“Gina” went through many, many drafts. The most significant changes happened between the first draft and the fourth draft, and then again after I participated in the Incubator program in 2011-12. Over the years, I received a lot of feedback from various people, including my ongoing writers’ group that came from a Novel in Progress class I took at GrubStreet in 2006-07. In between writing the middle and last drafts of “Gina,” I wrote several drafts of a very different kind of novel—the one I used in the Novel Incubator. That one went through some major changes during and after the program. After I shopped it around without much success, I returned to “Gina,” which my husband (one of my favorite editors!) believed was the more marketable of the two.  Prior to the Incubator, I thought “Gina” was in pretty good shape, but with my new critical eye, I saw that it needed some serious editing—starting the story much later, eliminating extraneous scenes and characters, and tightening it up at the sentence level.


Read more of our conversation with Belle here!


Stephanie Gayle’s third book in four years, Idyll Hands, hit the stands in early September. It is the most recent in her celebrated Thomas Lynch mystery series, following Idyll Threats and Idyll Fears. Idyll Hands features Chief Thomas Lynch, a gay police chief stationed in a small Connecticut town, and one of his detectives, Michael Finnegan. Almost thirty years ago, Finnegan’s sister disappeared into thin air and was never heard from again. When a young woman’s body is uncovered in the woods outside of Idyll, Finnegan becomes overly enmeshed with the case. The Strand Magazine says this latest work is “one of the best books we’ve read this year.” Mystery Scene Magazine calls it “Outstanding.”


Did you always envision a series?

I did when my editor asked if it was a series and I realized that meant the publisher would buy more books. But I was also still interested in it and wanted to write more about Thomas. If I had been less intrigued by him and his future, I wouldn’t have been able to write more books. Series have both good and bad things about them, and it’s been fascinating to learn more about writing one from the inside, since I binged mystery series as a reader for many years (and still do).


Getting in and out of scenes is so hard to do and braiding them together into an interesting, meaningful story is near impossible. As in your previous work, you make this look like an easy thing to do in Idyll Hands even though you’re working in both the past and present tense. Tell us your secrets.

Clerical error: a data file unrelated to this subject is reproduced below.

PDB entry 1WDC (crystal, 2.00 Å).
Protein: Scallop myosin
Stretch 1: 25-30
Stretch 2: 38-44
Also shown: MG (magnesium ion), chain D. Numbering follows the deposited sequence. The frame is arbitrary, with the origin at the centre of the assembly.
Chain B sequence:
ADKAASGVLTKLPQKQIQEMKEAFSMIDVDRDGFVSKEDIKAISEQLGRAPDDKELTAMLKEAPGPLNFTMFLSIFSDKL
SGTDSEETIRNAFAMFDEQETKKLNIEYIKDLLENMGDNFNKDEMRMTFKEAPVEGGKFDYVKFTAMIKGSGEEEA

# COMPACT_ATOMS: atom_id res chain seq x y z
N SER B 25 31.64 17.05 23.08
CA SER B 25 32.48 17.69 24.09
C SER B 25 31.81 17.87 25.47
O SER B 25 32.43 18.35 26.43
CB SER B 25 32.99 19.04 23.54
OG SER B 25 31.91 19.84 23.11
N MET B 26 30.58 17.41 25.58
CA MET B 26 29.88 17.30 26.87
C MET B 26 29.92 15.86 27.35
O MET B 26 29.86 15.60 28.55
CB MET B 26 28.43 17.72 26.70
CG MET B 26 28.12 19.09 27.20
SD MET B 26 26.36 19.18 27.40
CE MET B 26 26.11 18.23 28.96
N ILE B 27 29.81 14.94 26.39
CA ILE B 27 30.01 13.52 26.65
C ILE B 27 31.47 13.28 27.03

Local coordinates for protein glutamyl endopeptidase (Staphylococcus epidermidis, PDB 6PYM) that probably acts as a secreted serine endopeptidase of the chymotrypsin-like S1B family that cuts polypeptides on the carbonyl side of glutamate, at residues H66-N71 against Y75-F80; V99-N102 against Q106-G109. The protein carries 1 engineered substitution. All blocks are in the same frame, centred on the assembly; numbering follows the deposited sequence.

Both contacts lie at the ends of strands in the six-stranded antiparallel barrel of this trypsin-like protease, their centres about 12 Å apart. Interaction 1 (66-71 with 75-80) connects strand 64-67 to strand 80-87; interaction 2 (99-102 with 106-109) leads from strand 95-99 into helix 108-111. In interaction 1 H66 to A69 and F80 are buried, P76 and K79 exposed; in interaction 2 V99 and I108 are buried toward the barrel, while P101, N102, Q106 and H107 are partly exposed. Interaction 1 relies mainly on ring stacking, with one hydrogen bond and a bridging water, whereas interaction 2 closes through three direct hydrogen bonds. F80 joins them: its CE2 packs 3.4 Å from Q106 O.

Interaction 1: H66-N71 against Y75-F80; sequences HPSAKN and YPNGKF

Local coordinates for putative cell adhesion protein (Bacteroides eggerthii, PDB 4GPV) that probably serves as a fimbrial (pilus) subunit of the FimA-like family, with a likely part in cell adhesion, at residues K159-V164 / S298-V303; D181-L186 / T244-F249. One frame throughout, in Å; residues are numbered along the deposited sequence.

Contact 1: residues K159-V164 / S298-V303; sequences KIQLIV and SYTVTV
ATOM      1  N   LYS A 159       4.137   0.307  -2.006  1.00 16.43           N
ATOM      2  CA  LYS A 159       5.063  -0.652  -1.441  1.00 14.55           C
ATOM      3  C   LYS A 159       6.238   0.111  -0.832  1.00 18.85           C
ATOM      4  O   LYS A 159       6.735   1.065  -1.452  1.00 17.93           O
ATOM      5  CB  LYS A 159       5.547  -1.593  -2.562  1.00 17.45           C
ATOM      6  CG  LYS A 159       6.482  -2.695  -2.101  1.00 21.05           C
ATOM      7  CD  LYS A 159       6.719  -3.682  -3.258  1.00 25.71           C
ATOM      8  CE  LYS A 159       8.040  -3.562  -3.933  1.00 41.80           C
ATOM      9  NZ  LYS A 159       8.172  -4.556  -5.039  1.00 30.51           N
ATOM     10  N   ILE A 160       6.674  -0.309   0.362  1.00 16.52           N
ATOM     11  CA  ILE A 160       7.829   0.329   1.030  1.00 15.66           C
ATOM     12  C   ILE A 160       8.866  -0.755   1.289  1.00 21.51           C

Bless you. My tools are: Excel spreadsheets, calendars printed from the time periods I am writing in, and a brilliant editor, Dan Mayer, and copyeditor, Jade Scibilia. I stole the spreadsheet idea from fellow Novel Incubator student, Mandy Syers. For every chapter in the novel, I track the pages, the date and time that it takes place in, major plot elements, and add notes like “add scents.” The spreadsheet really helps me see if I’ve lost a narrative thread for too many chapters or if I am neglecting a character for too long. This helps me keep the elements I need the reader to remember up front, and not out of sight for too long.


You began writing about Chief Lynch during your time in the Novel Incubator program at GrubStreet. Can you talk about what GrubStreet means to you, the Novel Incubator program, in particular?

GrubStreet was where I began taking creative writing courses after I left New York, heartbroken, and a hot mess, in 2002. I think of it as the place that nurtured me and gave me a community. The Novel Incubator taught me even more, and I acquired a tribe of writer friends I rely on daily. I can’t say enough good things about it. It was a lot of hard work, but so is writing a book a year, so it was excellent preparation.



Read more our of conversation with Stephanie here!

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About the Author

Dead Darlings is devoted to celebrating the novel, from the process of creation through revision, promotion and publication. The authors, alumni from GrubStreet Boston’s Novel Incubator, have gathered to provide support for all novelists: aspiring, developing or successful. Writing is best when it has the support of a community, when novelists share their experiences.